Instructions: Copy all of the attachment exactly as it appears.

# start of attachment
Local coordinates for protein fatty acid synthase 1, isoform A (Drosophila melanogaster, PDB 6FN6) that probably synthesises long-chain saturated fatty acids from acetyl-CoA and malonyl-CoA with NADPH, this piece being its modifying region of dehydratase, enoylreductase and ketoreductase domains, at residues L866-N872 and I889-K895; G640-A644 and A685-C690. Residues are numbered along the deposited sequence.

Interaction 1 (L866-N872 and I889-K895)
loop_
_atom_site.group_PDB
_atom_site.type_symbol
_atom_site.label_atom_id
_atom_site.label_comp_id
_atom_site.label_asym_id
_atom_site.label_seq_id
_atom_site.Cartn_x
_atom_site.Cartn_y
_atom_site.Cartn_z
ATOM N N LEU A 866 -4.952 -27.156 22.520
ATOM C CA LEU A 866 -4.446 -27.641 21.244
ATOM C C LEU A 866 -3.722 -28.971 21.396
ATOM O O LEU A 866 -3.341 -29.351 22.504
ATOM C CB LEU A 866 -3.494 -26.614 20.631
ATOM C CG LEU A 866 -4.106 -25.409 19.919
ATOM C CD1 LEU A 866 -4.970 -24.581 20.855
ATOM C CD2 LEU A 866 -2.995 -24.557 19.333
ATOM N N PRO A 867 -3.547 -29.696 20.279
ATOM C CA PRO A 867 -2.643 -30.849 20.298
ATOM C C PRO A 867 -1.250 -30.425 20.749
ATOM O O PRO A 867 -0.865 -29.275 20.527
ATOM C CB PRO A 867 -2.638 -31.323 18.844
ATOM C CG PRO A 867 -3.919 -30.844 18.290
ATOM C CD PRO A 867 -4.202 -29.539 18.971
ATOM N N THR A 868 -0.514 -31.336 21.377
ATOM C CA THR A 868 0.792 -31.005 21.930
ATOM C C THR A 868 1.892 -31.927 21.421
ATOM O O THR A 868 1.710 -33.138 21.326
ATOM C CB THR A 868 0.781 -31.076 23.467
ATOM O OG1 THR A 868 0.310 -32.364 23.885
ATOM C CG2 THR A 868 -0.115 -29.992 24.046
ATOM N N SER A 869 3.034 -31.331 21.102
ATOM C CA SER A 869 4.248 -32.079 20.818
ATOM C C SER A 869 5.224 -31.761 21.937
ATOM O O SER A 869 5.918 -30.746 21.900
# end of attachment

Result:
Local coordinates for protein fatty acid synthase 1, isoform A (Drosophila melanogaster, PDB 6FN6) that probably synthesises long-chain saturated fatty acids from acetyl-CoA and malonyl-CoA with NADPH, this piece being its modifying region of dehydratase, enoylreductase and ketoreductase domains, at residues L866-N872 and I889-K895; G640-A644 and A685-C690. Residues are numbered along the deposited sequence.

Interaction 1 (L866-N872 and I889-K895)
loop_
_atom_site.group_PDB
_atom_site.type_symbol
_atom_site.label_atom_id
_atom_site.label_comp_id
_atom_site.label_asym_id
_atom_site.label_seq_id
_atom_site.Cartn_x
_atom_site.Cartn_y
_atom_site.Cartn_z
ATOM N N LEU A 866 -4.952 -27.156 22.520
ATOM C CA LEU A 866 -4.446 -27.641 21.244
ATOM C C LEU A 866 -3.722 -28.971 21.396
ATOM O O LEU A 866 -3.341 -29.351 22.504
ATOM C CB LEU A 866 -3.494 -26.614 20.631
ATOM C CG LEU A 866 -4.106 -25.409 19.919
ATOM C CD1 LEU A 866 -4.970 -24.581 20.855
ATOM C CD2 LEU A 866 -2.995 -24.557 19.333
ATOM N N PRO A 867 -3.547 -29.696 20.279
ATOM C CA PRO A 867 -2.643 -30.849 20.298
ATOM C C PRO A 867 -1.250 -30.425 20.749
ATOM O O PRO A 867 -0.865 -29.275 20.527
ATOM C CB PRO A 867 -2.638 -31.323 18.844
ATOM C CG PRO A 867 -3.919 -30.844 18.290
ATOM C CD PRO A 867 -4.202 -29.539 18.971
ATOM N N THR A 868 -0.514 -31.336 21.377
ATOM C CA THR A 868 0.792 -31.005 21.930
ATOM C C THR A 868 1.892 -31.927 21.421
ATOM O O THR A 868 1.710 -33.138 21.326
ATOM C CB THR A 868 0.781 -31.076 23.467
ATOM O OG1 THR A 868 0.310 -32.364 23.885
ATOM C CG2 THR A 868 -0.115 -29.992 24.046
ATOM N N SER A 869 3.034 -31.331 21.102
ATOM C CA SER A 869 4.248 -32.079 20.818
ATOM C C SER A 869 5.224 -31.761 21.937
ATOM O O SER A 869 5.918 -30.746 21.900